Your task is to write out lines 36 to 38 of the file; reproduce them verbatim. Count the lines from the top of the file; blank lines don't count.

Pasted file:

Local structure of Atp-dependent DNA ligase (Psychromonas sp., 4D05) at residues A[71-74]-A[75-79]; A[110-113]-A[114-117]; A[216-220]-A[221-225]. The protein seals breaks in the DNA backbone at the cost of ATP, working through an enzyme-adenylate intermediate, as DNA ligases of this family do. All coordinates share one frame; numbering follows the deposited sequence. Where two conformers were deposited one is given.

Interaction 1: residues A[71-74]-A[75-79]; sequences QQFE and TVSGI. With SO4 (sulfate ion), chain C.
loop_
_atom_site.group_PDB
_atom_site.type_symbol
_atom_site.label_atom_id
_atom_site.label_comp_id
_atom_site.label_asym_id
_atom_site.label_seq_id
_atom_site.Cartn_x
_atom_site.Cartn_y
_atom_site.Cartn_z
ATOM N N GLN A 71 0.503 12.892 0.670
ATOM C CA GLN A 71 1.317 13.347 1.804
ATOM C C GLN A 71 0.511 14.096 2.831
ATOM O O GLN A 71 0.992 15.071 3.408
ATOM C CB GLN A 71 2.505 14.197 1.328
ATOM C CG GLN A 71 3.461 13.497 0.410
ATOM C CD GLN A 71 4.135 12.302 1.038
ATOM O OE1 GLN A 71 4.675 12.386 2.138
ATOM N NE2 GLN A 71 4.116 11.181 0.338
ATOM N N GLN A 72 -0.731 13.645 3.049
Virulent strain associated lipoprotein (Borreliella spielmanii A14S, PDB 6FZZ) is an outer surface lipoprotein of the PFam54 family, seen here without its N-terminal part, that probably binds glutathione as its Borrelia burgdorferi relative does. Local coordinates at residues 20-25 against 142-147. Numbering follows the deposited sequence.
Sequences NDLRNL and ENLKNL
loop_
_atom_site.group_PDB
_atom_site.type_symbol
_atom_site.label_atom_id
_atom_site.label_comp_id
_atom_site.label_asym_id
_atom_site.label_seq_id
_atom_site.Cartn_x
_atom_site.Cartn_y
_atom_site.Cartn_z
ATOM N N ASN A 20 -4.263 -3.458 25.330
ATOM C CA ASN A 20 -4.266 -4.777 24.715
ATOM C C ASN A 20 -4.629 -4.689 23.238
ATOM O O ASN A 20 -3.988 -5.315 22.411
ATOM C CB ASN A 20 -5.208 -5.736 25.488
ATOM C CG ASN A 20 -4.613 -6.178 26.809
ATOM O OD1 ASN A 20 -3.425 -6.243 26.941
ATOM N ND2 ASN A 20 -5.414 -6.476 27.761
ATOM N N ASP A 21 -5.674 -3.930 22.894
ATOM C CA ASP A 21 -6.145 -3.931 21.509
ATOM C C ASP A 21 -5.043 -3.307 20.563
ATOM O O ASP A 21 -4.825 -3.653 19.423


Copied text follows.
ATOM C CA ASN A 20 -4.266 -4.777 24.715
ATOM C C ASN A 20 -4.629 -4.689 23.238
ATOM O O ASN A 20 -3.988 -5.315 22.411